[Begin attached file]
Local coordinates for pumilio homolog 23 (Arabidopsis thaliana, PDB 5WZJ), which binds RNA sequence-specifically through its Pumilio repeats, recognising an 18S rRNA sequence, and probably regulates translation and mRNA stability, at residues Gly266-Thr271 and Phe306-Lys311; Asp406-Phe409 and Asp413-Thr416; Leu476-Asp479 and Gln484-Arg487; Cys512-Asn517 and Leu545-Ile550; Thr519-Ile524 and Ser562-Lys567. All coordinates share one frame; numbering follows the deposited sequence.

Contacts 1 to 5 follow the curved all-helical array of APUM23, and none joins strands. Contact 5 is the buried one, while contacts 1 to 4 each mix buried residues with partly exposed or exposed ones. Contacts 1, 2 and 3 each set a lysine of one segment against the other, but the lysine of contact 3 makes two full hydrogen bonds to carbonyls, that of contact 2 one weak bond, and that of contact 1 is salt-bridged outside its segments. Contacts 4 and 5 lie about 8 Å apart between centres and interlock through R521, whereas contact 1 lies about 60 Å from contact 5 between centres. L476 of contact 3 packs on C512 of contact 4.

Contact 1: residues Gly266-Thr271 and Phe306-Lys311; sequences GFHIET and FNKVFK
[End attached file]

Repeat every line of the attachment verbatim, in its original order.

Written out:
Local coordinates for pumilio homolog 23 (Arabidopsis thaliana, PDB 5WZJ), which binds RNA sequence-specifically through its Pumilio repeats, recognising an 18S rRNA sequence, and probably regulates translation and mRNA stability, at residues Gly266-Thr271 and Phe306-Lys311; Asp406-Phe409 and Asp413-Thr416; Leu476-Asp479 and Gln484-Arg487; Cys512-Asn517 and Leu545-Ile550; Thr519-Ile524 and Ser562-Lys567. All coordinates share one frame; numbering follows the deposited sequence.

Contacts 1 to 5 follow the curved all-helical array of APUM23, and none joins strands. Contact 5 is the buried one, while contacts 1 to 4 each mix buried residues with partly exposed or exposed ones. Contacts 1, 2 and 3 each set a lysine of one segment against the other, but the lysine of contact 3 makes two full hydrogen bonds to carbonyls, that of contact 2 one weak bond, and that of contact 1 is salt-bridged outside its segments. Contacts 4 and 5 lie about 8 Å apart between centres and interlock through R521, whereas contact 1 lies about 60 Å from contact 5 between centres. L476 of contact 3 packs on C512 of contact 4.

Contact 1: residues Gly266-Thr271 and Phe306-Lys311; sequences GFHIET and FNKVFK